Updated: Jan 14
Hands-on learning is important for children of all ages to build connections to real-world examples and build muscle memory or motor skills. Hands-on learning is the process of learning by actually doing and experiencing something rather than just being told about the topic. This type of learning typically involves the hands, which deems it a “hands-on” learning approach. For example, children may use counting cubes to help build a more inclusive take on math concepts than starting at a chalkboard.
Children learn different concepts from different learning styles every day. Auditory learning involves listening or even parroting while visual learning comes from watching or observing a new task. Hands-on learning incorporates not only auditory and visual learning, but also the sense of touch. Allowing a child to manipulate resources with their own hands, allows them to learn in their own way.
Hands-on learning can be a way for children to find fun in learning something new. Having fun while learning is a surefire way for a child to commit something new to memory, too. Pencils can be more hands-on than keys on a keyboard, but learning the alphabet can get pretty boring, pretty fast for some children. Utilizing clay, playdoh, finger paints, flashcards, and exercise can help keep learning fun and keep children engaged.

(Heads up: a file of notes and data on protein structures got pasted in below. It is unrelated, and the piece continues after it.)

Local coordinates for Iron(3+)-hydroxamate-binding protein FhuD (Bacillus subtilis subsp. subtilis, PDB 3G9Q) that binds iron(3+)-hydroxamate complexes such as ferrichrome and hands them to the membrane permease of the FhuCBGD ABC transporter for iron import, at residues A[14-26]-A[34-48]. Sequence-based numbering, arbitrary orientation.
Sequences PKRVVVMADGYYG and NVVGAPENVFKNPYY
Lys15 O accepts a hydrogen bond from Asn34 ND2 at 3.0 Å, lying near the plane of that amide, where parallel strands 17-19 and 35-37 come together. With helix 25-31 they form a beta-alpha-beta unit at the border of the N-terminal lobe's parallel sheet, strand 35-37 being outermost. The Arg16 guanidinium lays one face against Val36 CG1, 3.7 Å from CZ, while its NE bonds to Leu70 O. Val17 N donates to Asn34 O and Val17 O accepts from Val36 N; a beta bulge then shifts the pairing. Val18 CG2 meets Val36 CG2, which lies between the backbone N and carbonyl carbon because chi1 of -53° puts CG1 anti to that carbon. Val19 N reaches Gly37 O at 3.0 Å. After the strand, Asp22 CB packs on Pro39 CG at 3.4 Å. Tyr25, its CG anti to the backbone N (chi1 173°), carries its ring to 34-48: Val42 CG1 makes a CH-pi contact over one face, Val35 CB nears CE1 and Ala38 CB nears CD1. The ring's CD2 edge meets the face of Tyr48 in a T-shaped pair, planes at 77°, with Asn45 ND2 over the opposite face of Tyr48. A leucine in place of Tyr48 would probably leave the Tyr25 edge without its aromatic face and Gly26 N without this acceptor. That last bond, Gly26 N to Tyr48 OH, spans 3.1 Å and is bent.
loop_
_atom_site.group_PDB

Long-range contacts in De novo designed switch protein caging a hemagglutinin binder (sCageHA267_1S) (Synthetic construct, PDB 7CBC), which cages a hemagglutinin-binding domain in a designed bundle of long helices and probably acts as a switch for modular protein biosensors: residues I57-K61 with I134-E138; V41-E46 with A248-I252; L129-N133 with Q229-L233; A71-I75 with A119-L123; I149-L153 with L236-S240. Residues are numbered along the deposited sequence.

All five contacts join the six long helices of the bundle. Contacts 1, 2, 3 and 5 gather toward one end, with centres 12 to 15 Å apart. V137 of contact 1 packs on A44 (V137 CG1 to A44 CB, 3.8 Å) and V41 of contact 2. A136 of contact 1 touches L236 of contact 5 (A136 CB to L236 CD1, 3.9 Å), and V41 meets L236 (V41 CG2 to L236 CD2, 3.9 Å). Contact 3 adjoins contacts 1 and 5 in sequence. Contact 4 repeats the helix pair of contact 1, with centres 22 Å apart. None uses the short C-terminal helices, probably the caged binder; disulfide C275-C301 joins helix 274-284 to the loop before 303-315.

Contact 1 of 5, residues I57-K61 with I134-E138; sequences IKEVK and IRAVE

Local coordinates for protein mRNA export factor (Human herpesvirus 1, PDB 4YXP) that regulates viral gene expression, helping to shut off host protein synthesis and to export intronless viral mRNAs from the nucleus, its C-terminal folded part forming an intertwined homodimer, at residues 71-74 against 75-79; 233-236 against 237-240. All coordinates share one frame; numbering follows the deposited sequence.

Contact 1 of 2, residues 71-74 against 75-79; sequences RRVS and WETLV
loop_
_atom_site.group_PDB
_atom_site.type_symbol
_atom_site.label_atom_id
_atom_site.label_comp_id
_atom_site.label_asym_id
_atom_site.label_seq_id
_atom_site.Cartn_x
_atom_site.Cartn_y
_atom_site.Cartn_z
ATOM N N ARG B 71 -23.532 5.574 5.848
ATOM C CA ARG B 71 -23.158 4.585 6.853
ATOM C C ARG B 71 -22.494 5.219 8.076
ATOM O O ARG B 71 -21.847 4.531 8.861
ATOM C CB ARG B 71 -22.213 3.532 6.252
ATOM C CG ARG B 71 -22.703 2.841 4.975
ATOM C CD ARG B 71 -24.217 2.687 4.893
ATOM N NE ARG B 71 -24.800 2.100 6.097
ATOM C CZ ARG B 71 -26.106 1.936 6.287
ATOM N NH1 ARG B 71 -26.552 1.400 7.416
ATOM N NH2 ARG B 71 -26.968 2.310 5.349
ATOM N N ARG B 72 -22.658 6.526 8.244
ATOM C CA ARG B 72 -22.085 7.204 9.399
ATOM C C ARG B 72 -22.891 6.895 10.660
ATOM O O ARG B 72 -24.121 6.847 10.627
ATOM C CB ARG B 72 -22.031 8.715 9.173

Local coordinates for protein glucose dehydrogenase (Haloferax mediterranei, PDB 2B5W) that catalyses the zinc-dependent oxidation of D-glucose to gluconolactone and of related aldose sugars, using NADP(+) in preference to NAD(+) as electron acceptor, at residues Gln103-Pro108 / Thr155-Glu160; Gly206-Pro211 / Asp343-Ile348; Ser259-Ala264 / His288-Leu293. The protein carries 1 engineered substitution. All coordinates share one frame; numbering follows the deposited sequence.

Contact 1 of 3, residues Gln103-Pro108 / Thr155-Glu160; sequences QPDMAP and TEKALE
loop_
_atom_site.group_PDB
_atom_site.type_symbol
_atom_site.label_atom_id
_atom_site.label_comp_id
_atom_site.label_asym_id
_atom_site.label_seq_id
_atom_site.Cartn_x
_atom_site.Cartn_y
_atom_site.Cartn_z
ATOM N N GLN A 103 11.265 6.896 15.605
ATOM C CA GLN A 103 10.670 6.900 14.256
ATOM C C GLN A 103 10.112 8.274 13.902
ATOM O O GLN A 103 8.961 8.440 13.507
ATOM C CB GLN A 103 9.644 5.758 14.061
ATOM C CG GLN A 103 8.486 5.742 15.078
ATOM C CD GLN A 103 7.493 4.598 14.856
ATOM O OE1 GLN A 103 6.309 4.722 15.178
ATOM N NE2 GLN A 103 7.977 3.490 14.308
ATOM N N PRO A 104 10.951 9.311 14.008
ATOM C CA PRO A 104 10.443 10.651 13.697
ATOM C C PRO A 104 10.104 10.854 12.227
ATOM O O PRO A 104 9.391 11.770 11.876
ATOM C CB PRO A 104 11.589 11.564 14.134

Allowing a child to learn a new concept by experiencing it him/herself, can really put the new concept into perspective. Toddlers love to copy their parents with basic tasks, so allowing a child to help sweep or fold clothes or garden can be fun and learn how to do these tasks individually (even if their initial attempts aren’t so helpful to parents). Helping parents can teach life and behavioral skills children can use later in life.
Mind & Body
Allowing a child to engage in hands-on learning can incorporate all five senses for a child. From sensory play to cooking their own meal, hands-on learning can help children utilize their five senses and different areas of the brain. When multiple activities such as talking, listening, and using the hands are combined, it activates more areas of the brain than a single activity. This helps to aid learning and recollection in the same way that multi-sensory play does.
Hands-on learning can help children learn more individually and with a whole new perspective. It also helps them build skills that can be used later on in life including multitasking and how to talk, listen, and use hands at the same time. As a child gets older, hands-on learning can really become more important especially when it comes to cooking and driving.
Let us know what new hands-on activity your child tries this week!